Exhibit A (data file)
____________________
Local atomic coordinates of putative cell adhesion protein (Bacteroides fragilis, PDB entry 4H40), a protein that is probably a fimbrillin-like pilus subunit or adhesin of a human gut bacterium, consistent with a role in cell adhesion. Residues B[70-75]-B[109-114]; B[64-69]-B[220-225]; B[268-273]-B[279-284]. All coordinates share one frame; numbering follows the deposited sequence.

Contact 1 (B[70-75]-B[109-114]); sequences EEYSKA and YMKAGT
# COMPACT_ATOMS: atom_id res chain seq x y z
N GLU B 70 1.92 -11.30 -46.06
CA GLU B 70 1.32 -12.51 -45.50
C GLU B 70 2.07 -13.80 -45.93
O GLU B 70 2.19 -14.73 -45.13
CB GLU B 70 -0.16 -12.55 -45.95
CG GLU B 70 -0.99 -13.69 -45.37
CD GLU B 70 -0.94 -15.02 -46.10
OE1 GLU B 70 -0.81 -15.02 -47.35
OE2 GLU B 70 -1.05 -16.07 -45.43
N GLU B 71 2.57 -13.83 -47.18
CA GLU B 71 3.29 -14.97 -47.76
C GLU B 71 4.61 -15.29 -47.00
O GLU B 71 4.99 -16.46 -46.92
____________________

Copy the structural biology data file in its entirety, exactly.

Local atomic coordinates of putative cell adhesion protein (Bacteroides fragilis, PDB entry 4H40), a protein that is probably a fimbrillin-like pilus subunit or adhesin of a human gut bacterium, consistent with a role in cell adhesion. Residues B[70-75]-B[109-114]; B[64-69]-B[220-225]; B[268-273]-B[279-284]. All coordinates share one frame; numbering follows the deposited sequence.

Contact 1 (B[70-75]-B[109-114]); sequences EEYSKA and YMKAGT
# COMPACT_ATOMS: atom_id res chain seq x y z
N GLU B 70 1.92 -11.30 -46.06
CA GLU B 70 1.32 -12.51 -45.50
C GLU B 70 2.07 -13.80 -45.93
O GLU B 70 2.19 -14.73 -45.13
CB GLU B 70 -0.16 -12.55 -45.95
CG GLU B 70 -0.99 -13.69 -45.37
CD GLU B 70 -0.94 -15.02 -46.10
OE1 GLU B 70 -0.81 -15.02 -47.35
OE2 GLU B 70 -1.05 -16.07 -45.43
N GLU B 71 2.57 -13.83 -47.18
CA GLU B 71 3.29 -14.97 -47.76
C GLU B 71 4.61 -15.29 -47.00
O GLU B 71 4.99 -16.46 -46.92